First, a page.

The canyon’s rocky walls blend in with the canyon floor as eventually the canyon begins to widen after climbing a bit of elevation. Soon, a road comes into view as the trail snakes around the canyon to meet it. The trail crosses the road, and continues its ascent, but it’s also here that the Kiwanis Trail ended, and on the other side of the road, you’ve now joined up with the National Trail. The National Trail is now guiding you up a few short switchbacks to the Telegraph Pass Lookout, the destination for many others you might be sharing the trail with, and an all around great vantage point. It doesn’t compare, however, to the view up above the lookout. Regardless, before reaching the lookout, you’re now presented with your first views to the south, having reached the crest of the ridge. Suburban homes line the foothills of the mountains below you as the urban confines does its best to continue to consume the natural resources at its feet. To the east are gorgeous Sonoran Desert covered mountains, marred by a series of communication towers that can be seen from dozens of miles away. Behind you to the north, much of Phoenix has come into full view, nestled between the mountains you’re standing on and much more prominent mountains on the other side of civilization.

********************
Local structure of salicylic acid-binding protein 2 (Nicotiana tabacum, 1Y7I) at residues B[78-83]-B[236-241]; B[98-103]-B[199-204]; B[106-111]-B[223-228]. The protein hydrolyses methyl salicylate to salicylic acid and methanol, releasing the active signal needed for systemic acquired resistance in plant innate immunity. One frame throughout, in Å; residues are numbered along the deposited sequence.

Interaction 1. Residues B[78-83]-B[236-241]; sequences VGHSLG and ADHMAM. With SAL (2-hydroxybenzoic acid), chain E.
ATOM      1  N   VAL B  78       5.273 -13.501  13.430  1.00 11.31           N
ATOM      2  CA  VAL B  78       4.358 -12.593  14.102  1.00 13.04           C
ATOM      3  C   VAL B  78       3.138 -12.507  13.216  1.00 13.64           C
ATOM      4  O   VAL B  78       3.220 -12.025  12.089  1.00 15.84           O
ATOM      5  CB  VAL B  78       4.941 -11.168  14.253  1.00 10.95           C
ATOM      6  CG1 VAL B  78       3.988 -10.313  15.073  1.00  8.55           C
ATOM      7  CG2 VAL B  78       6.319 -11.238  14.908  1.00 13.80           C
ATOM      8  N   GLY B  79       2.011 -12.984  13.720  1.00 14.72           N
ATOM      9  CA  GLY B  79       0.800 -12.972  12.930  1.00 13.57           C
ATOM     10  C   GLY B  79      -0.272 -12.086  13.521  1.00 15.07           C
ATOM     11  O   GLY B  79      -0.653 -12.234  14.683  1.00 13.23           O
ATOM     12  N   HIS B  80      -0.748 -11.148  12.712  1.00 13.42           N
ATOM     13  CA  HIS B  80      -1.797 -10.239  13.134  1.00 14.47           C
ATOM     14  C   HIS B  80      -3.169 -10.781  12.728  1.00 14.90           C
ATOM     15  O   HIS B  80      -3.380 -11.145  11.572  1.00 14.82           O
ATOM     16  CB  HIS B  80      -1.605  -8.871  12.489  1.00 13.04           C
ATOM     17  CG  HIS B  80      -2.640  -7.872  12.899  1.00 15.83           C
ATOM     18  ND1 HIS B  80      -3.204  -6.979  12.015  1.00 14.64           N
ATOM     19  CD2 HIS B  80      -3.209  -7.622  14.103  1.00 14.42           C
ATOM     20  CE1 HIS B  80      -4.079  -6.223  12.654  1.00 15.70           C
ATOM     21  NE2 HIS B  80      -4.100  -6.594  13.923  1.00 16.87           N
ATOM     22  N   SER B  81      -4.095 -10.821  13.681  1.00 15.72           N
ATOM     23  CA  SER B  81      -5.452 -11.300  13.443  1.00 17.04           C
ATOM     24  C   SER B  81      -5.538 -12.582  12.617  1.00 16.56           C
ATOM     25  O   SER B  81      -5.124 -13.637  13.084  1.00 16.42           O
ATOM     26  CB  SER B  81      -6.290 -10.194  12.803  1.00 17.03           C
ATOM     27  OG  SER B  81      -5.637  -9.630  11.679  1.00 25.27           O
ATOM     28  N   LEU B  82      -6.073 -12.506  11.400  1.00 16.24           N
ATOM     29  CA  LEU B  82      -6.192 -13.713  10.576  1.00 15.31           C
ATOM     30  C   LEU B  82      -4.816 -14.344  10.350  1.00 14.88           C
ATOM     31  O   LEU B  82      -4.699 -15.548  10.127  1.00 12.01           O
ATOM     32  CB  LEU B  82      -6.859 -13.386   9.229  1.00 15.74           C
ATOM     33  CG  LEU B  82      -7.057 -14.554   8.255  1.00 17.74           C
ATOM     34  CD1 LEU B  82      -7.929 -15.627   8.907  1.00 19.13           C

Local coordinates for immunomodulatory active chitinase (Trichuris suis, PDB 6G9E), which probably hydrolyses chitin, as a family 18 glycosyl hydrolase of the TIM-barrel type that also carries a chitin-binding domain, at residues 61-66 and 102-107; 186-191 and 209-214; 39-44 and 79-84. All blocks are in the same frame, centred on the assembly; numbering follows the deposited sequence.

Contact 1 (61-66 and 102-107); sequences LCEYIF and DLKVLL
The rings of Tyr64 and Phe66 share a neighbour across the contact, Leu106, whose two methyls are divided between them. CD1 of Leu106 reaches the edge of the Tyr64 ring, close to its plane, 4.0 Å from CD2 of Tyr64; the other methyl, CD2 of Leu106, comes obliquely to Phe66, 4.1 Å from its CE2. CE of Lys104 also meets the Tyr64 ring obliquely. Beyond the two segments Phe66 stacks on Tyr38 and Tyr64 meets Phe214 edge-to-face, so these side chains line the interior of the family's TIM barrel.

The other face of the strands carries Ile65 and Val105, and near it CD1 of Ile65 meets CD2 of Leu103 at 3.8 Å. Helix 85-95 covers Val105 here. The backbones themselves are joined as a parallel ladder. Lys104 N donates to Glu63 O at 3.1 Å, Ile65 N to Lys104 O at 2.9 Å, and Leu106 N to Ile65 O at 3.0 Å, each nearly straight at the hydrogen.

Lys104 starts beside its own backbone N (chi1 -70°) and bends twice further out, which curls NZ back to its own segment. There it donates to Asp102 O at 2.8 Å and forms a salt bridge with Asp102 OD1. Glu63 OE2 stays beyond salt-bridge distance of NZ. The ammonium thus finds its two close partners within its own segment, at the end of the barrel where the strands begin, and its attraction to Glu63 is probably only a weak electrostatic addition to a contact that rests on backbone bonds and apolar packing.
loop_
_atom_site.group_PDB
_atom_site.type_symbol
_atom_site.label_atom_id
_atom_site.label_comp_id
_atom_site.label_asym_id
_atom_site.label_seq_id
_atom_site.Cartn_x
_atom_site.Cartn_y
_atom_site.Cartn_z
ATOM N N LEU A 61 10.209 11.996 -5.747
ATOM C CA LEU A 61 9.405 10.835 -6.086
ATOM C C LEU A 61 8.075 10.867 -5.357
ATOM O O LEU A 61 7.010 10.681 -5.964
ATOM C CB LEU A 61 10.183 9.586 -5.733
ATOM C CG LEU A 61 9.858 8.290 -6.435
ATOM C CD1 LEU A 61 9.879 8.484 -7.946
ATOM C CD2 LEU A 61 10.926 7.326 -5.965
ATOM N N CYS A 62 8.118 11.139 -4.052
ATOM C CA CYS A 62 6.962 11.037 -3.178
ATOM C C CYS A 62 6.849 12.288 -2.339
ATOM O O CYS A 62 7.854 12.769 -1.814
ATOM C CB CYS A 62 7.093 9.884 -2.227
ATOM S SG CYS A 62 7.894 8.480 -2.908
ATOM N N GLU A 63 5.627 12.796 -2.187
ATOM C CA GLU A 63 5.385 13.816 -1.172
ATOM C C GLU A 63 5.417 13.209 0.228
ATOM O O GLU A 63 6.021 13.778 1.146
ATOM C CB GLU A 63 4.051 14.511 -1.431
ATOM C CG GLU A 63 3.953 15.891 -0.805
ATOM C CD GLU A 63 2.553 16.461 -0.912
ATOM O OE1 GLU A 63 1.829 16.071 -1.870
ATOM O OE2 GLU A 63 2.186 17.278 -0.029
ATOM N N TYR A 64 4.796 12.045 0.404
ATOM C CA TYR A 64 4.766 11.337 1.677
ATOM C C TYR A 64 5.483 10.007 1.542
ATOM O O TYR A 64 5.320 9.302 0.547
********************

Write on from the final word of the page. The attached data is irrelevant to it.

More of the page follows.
A short climb up and you’ve reached the Telegraph Pass Lookout. Check it out if you’d like, but know that the best is yet to come. Just up the trail from the lookout, you’ll see to the right, just on the other side of a small ravine, a noticeable break in the rock formation. This is where the orange-colored Telegraph Pass granite immediately breaks into the Estrella Gneiss. The Telegraph Pass granite is from the Middle Tertiary Period, dating it to a few dozen millions of years old, while the Estrella Gneiss is Precambrian, making it at least a couple billion years old! Think about that as you continue the ascent.